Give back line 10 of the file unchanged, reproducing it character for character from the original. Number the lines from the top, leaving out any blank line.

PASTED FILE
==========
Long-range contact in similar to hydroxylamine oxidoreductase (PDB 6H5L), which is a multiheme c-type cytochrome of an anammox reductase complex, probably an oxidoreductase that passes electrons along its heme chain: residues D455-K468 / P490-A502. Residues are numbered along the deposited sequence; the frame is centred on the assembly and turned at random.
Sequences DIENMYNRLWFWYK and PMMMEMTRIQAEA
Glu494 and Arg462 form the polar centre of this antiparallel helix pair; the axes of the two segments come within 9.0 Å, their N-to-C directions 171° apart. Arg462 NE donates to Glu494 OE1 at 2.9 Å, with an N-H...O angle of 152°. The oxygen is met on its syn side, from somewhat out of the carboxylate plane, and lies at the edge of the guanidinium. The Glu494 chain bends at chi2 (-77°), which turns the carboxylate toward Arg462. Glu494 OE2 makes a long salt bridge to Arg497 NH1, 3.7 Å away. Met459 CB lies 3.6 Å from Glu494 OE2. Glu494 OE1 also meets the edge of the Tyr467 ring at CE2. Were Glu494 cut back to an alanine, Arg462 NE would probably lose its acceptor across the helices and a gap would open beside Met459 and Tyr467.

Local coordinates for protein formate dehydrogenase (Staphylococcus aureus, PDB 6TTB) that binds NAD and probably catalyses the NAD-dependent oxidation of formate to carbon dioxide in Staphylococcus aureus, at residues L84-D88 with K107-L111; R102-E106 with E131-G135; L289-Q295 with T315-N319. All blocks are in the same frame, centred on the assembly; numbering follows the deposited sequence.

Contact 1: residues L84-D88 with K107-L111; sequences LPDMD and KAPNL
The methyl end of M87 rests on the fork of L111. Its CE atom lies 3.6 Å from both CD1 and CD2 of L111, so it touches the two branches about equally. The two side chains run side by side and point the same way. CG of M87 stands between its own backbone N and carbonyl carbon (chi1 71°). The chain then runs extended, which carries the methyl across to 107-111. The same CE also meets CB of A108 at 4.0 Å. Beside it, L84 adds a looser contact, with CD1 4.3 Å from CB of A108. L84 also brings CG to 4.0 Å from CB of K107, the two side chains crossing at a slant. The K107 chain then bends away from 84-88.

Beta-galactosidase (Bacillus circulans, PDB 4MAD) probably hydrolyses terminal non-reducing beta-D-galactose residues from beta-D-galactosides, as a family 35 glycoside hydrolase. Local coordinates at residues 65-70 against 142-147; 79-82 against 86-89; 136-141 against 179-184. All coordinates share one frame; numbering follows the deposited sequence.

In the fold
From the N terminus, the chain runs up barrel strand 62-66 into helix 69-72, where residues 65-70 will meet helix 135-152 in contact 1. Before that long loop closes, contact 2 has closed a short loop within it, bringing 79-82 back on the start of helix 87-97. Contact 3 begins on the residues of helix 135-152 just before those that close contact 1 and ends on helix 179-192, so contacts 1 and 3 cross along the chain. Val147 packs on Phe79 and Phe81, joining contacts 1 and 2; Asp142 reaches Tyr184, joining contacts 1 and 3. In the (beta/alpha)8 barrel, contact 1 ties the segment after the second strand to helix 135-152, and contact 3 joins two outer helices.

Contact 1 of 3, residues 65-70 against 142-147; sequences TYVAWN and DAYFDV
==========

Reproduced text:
Contact 1 of 3, residues 65-70 against 142-147; sequences TYVAWN and DAYFDV